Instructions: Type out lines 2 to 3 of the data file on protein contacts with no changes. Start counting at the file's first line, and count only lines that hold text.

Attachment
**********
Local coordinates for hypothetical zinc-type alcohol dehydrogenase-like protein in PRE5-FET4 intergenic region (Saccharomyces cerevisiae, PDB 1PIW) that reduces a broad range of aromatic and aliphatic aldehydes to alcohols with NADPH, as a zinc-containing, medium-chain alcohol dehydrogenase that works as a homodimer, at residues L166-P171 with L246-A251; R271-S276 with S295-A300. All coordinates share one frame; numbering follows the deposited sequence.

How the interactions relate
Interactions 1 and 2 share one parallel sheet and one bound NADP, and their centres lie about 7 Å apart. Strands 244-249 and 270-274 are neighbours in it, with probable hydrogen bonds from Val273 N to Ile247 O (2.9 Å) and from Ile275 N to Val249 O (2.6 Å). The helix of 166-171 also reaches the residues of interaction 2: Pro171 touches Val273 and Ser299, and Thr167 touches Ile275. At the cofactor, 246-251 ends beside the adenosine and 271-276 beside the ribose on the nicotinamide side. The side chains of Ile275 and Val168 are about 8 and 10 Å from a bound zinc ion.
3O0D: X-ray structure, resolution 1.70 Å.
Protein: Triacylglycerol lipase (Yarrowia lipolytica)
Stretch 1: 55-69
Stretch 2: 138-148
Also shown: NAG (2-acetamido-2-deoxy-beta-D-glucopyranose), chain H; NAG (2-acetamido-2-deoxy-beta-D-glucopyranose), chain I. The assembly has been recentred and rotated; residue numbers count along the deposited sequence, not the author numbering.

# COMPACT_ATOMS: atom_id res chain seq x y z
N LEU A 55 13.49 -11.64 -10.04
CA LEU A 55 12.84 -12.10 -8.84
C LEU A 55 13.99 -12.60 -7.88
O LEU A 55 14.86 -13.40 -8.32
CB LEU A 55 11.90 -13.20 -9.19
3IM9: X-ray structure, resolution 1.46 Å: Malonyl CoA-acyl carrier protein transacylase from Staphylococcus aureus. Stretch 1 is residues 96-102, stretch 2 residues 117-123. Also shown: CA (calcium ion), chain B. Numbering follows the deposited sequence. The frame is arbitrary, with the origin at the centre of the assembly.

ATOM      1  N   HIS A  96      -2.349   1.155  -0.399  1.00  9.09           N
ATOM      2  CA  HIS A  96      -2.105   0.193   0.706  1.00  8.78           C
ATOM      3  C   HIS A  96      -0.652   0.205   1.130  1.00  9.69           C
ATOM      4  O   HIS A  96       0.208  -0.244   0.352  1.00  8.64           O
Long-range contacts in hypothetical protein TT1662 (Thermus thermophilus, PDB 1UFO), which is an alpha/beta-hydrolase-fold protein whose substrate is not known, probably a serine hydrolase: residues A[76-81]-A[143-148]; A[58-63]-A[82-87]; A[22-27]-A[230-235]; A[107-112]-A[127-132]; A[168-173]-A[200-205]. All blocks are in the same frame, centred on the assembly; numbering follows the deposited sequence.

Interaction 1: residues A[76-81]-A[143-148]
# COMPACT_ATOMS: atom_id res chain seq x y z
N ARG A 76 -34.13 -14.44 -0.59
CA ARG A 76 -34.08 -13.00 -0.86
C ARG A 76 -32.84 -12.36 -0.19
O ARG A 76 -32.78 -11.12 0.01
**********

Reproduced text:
How the interactions relate
Interactions 1 and 2 share one parallel sheet and one bound NADP, and their centres lie about 7 Å apart. Strands 244-249 and 270-274 are neighbours in it, with probable hydrogen bonds from Val273 N to Ile247 O (2.9 Å) and from Ile275 N to Val249 O (2.6 Å). The helix of 166-171 also reaches the residues of interaction 2: Pro171 touches Val273 and Ser299, and Thr167 touches Ile275. At the cofactor, 246-251 ends beside the adenosine and 271-276 beside the ribose on the nicotinamide side. The side chains of Ile275 and Val168 are about 8 and 10 Å from a bound zinc ion.